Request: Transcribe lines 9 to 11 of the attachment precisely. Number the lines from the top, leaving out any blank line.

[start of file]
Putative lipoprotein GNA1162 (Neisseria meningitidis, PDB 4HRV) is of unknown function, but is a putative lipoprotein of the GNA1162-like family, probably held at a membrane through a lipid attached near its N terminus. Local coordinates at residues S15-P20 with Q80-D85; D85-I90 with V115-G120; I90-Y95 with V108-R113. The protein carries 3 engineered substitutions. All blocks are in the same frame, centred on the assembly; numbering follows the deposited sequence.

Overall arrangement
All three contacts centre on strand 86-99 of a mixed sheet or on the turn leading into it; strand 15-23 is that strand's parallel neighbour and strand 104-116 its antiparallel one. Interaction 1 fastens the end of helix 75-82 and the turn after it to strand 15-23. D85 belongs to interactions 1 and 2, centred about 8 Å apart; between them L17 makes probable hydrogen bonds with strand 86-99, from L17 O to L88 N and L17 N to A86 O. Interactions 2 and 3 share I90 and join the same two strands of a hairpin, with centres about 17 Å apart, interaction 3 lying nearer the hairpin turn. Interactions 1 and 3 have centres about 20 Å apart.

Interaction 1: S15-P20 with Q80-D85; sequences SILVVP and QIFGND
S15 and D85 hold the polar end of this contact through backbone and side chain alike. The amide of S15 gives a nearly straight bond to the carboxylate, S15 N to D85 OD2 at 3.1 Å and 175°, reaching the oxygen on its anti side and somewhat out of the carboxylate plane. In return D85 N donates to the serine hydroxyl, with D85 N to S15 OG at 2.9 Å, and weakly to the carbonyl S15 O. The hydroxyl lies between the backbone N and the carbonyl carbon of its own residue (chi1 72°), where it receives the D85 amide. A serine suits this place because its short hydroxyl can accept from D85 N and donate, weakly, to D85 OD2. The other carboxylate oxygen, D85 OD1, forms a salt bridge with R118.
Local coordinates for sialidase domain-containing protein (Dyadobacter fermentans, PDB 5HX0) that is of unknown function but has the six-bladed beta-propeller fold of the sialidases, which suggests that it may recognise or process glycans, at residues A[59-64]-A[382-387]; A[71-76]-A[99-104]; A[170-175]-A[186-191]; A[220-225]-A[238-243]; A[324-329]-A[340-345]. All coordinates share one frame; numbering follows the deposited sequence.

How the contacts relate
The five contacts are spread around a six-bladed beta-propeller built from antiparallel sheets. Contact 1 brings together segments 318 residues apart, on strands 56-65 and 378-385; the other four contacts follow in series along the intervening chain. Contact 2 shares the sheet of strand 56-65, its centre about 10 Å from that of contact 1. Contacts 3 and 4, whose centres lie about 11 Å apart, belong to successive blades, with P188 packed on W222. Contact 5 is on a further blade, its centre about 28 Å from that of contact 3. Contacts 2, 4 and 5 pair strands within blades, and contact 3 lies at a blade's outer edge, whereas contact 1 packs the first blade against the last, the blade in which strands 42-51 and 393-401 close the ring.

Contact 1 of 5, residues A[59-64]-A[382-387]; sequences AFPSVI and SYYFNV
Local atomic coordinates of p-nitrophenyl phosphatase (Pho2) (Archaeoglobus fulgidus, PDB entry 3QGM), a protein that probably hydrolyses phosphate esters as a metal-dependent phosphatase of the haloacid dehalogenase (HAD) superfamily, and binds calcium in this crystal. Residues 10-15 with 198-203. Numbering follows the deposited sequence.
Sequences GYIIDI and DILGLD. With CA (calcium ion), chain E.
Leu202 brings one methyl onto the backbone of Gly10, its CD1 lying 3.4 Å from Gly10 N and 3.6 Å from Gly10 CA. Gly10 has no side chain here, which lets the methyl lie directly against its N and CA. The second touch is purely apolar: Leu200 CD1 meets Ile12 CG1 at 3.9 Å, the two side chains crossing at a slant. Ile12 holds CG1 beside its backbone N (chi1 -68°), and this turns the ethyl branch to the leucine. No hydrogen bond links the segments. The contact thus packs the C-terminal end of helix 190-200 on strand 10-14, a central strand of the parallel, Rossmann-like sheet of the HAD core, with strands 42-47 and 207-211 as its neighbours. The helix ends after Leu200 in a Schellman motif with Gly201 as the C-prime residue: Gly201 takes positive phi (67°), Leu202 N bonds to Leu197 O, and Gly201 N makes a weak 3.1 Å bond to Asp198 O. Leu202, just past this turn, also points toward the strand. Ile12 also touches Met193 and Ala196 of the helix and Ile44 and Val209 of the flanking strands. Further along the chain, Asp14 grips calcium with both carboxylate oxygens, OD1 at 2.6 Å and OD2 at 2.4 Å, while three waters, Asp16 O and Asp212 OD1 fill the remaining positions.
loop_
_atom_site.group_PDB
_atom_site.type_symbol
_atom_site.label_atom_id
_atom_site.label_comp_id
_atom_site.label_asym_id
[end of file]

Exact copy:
Contact 1 of 5, residues A[59-64]-A[382-387]; sequences AFPSVI and SYYFNV
Local atomic coordinates of p-nitrophenyl phosphatase (Pho2) (Archaeoglobus fulgidus, PDB entry 3QGM), a protein that probably hydrolyses phosphate esters as a metal-dependent phosphatase of the haloacid dehalogenase (HAD) superfamily, and binds calcium in this crystal. Residues 10-15 with 198-203. Numbering follows the deposited sequence.
Sequences GYIIDI and DILGLD. With CA (calcium ion), chain E.